Productivity tools successful community managers are using

Great community managers don’t leave their successes to soft skills alone. To build and engage a brand to audiences, community managers are always ahead of the curve with the latest community trends and productivity tools. The right productivity tools will manage your workflow and bring out the best in your teams without exhausting company resources.

While many factors can affect the efficiency of a tool, there are three things that the majority of community managers look for: easy to use, collaborative, and cloud-based.

We take a look at the best that’s out there today, why they’re great, and who uses them.

 

 

Content

 

Buffer
o Free version various default timeslots based on the times when social media users are most active online, which can be modified or removed;
o Paid version includes analytics for the number of outgoing posts and active users over a period; and
o Buffer for business allows data, statistics, and analyses to be exported to any report or document.

Since we signed up with Buffer, we’ve had a 150% increase in page views from social media – Andrew Macrae, Product Manager for Audience Development, The Seattle Times

 

Hootsuite
o It’s team management facility allows users to delegate tasks to the rest of the team who are accordingly informed when a task has already been addressed;
o Analytics report, including daily views, geographical information of visitors, top referrers, and most popular links, is sent to users on a weekly basis; and
o It supports a plethora of platforms including Twitter, Facebook, Instagram, Google+, Foursquare, WordPress, Vimeo, and many more.

Since moving to social customer service and collaborating within Hootsuite, the volume of emails being circulated among the team to resolve issues has dropped by 90%. This has helped reduce customer resolution times and boosted efficiency – OCBC Bank

 

Hubspot
o Its inline content editor allows users to create a blog post, build out a landing page, and draft an email directly on the page;
o Its website platform lets users easily create web pages that are optimized for mobile without any webmaster; and
o Its social inbox allows users to monitor conversations and, as a result, gain a deeper understanding of their target audience.

Who uses it: PatSnap, Tufts University

 

Design

 

Sketch
o Its smart guides highlight the distance between objects or between the object and the document’s edges;
o Its Artboard presets help organize work using predefined dimensions, so users do not have to go through the troubles of remembering various favicon sizes; and
o It has a nifty feature that allows managers to “round to nearest pixels edge” to position pixels within the design perfectly.

Who uses it: Apple, Alibaba, Amazon

 

Canva
o It allows users to post shareable images that encourage site visitors to share to their own networks;
o It makes it quick and simple for users to drag and drop their logos to the images for branding; and
o Its also a collaborative tool that allows user to work with a remote team, clients, or design partners for either feedback or approval, or both.

Interesting fact: Canva, founded by Melanie Perkins and Cliff Obrecht, is backed by actors Woody Harrelson and Owen Wilson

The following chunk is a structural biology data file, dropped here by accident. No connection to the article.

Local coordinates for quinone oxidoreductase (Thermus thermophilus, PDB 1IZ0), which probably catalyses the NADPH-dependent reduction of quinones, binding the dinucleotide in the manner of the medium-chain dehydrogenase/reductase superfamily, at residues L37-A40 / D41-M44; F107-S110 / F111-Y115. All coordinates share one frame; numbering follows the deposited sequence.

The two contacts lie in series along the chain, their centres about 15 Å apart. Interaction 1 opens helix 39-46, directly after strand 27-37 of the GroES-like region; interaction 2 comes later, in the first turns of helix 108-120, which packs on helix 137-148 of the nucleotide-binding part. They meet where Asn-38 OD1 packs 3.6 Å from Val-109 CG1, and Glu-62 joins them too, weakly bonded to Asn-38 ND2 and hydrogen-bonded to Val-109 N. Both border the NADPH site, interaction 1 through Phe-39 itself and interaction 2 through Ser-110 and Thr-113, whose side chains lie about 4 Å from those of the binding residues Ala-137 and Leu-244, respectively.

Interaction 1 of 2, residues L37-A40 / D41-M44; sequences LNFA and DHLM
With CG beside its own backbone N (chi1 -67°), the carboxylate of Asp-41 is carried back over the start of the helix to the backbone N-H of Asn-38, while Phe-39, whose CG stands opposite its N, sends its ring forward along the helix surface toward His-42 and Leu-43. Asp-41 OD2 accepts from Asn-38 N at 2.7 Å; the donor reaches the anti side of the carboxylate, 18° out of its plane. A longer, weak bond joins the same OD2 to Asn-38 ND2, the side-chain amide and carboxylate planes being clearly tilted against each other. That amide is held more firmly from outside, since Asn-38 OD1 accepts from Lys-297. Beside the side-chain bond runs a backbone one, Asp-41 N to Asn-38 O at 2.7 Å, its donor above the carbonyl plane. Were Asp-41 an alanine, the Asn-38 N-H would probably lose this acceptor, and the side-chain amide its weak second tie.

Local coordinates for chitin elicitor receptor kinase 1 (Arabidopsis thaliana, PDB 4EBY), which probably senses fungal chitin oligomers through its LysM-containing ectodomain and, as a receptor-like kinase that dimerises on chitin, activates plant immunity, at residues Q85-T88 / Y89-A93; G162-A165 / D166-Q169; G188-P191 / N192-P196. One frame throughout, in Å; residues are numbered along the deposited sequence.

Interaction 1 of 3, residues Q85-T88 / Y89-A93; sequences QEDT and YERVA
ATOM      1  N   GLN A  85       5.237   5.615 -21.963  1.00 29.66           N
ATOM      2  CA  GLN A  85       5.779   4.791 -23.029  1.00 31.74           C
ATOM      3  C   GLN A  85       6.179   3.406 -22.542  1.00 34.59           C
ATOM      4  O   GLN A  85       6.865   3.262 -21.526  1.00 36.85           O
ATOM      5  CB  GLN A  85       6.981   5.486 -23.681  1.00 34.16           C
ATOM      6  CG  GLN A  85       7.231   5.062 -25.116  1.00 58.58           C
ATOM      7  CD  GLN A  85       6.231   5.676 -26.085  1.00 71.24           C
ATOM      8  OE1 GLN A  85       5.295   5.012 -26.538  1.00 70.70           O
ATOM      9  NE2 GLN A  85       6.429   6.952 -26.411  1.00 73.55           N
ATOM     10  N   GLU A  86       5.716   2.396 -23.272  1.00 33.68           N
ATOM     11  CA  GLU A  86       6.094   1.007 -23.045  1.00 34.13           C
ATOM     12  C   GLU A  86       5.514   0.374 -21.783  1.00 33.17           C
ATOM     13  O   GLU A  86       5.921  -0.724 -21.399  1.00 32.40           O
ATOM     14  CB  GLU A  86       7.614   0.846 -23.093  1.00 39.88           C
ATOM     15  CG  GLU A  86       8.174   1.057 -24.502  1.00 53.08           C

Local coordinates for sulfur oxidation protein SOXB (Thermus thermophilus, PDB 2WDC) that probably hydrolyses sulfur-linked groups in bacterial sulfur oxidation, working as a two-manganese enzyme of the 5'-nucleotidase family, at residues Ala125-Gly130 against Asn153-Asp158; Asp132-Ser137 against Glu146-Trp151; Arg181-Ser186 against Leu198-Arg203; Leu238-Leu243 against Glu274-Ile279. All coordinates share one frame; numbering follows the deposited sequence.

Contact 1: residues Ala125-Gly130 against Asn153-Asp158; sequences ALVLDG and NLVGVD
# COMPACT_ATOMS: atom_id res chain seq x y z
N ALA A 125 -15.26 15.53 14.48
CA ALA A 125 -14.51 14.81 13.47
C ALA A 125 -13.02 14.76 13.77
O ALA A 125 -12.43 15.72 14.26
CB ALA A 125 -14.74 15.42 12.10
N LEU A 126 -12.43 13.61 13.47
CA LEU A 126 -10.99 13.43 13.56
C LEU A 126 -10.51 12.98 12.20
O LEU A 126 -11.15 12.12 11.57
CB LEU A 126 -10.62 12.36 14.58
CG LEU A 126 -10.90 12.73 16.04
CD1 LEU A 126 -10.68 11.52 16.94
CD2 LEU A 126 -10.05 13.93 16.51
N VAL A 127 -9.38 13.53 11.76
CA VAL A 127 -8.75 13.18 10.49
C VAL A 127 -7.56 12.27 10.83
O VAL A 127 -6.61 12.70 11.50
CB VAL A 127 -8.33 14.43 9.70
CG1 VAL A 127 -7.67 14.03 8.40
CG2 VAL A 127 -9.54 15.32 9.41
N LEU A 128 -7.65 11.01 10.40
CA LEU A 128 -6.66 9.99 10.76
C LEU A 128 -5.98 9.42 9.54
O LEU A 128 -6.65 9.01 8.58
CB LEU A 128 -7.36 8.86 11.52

Management

 

Trello
o It uses the Kanban system that keeps production levels high while maintaining flexibility;
o It consists of boards, lists, and cards that can be moved around according to priority by simply dragging and dropping them; and
o It allows attachments to each card up to 10MB when using the free version and up to 250MB with the business class.

Bringing Trello in as a tool from day one has kept us lean, collaborative, and action-oriented, so we can focus on reducing risk and increasing productivity – the goals of our technology initiatives – Sam Murley, Digital Acceleration Leader for Environmental Health and Safety, GE

 

Slack
o It boasts of its channels, communities, and integrations;
o Channels are either public or private and are created for any purpose;
o Communities are bigger organizations within the platform that allows you to communicate with people who have the same interests; and
o Mention are fun and interesting Slack integrations that include GIFs, quick surveys, and many more.

Because of how quickly we’ve grown and the type of company Lush is, there’s no org-chart, so it’s tough to figure out what people do. But if you see what a group is doing in Slack, you’ll learn what each member is an expert in. It has improved communication between groups greatly – Maddie Saunders, Global Planner, Lush 

 

CoSchedule
o It’s a content calendar that is easy to use with a simple drag-and-drop as well as allow users to delegate tasks and monitor progress accordingly;
o It has direct integrations with WordPress, Google Documents, and all major social media platforms; and
o It allows users to create checklists to keep track of their progress.

At CoSchedule, our customer support and training team loves to support our customers where they ask their questions. That means if someone tweets at us, we want to answer the question on Twitter. If they message us on Facebook, we want to answer that question on Facebook – Nathan Ellering, Head of Demand Generation, CoSchedule

 

Hootsuite

Buffer

HubSpot

Sketch

Canva

Trello

Slack

CoSchedule

Andrew Macrae, The Seattle Times

OCBC Bank

PatSnap

Tufts University

Apple

Amazon

Alibaba

Melanie Perkins, Canva

Cliff Obrecht, Canva

Woody Harrelson

Owen Wilson

Sam Murley, GE

Maddie Saunders, Lush

Nathan Ellering, CoSchedule